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#1 2006-11-27 08:00:11 am

Kevin Bradley
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From:: Independence, MO
Registered: 2006-03-13
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Improve your Applescripts: Data Structures - Stacks

by Kevin Bradley

Most computer science classes at some point talk about types of data storage. How data is stored is often as important as the data itself. An example of that is the simple stack.

Stacks are used in computing for many things at many different levels within a computer. Stacks are used by some hardware microprocessors to store data that is being worked with. Operating systems use stacks to store subroutine variables. And application programs can use stacks to keep track of objects it is working with.

The idea of a stack is that the last item put on the stack is the first item used. When might you want to do this? For example, in the puzzle "Tower of Hanoi," you have 3 "stacks" of disks and move the disks around from stack to stack. But since the only disk you can move is the top disk, you are essentially moving the last disk that was placed on that stack. Another example might be when you need to list something in reverse order. You would put each item on the stack and then pull them from the stack, resulting in a reversal of the original order.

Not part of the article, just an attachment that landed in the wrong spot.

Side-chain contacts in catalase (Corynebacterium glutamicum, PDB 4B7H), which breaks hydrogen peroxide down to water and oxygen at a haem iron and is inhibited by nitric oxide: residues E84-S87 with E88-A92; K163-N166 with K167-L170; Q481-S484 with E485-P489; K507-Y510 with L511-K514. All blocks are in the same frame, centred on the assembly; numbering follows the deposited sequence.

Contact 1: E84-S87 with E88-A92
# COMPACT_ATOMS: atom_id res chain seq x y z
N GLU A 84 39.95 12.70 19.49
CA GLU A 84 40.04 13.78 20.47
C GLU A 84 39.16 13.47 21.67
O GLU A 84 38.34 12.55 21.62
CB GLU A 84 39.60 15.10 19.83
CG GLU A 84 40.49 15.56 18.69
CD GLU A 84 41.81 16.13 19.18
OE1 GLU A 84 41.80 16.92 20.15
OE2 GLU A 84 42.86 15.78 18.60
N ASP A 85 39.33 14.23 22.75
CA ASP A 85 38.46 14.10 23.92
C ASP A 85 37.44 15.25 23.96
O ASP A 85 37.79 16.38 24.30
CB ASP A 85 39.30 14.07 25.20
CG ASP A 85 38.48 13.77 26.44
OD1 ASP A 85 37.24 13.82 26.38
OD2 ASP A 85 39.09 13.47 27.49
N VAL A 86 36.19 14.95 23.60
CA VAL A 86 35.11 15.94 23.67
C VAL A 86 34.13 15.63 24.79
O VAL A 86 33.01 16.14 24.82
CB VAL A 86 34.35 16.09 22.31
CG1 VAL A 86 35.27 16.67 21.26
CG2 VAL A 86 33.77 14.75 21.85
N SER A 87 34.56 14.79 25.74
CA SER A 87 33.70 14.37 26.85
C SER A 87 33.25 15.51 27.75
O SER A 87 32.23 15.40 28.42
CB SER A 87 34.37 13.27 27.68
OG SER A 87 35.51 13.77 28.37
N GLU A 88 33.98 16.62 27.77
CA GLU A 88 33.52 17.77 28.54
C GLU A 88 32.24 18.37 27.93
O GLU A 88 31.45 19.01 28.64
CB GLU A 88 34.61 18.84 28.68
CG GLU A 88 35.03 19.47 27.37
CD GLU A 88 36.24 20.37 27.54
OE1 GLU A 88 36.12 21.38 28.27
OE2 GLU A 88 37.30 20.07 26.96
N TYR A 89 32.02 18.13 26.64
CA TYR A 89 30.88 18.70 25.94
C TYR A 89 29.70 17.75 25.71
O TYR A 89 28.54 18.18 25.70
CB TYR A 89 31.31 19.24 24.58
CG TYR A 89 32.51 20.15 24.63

This "last-in, first-out" method is often referred to as "LIFO." There are other methods that can be used for data structures, but not for stacks. Queues, for example, use "first-in, first-out" or "FIFO" methods.

AppleScript doesn't provide support for stacks natively, but the list type can be used to create a stack. Items in an AppleScript list can be almost any data type, which helps to make our implementation of a stack data type usable for a great variety of purposes.

Building a Library for Stacks

There are a small handful of operations that you can do with a stack, and so only a few handlers that we need to write: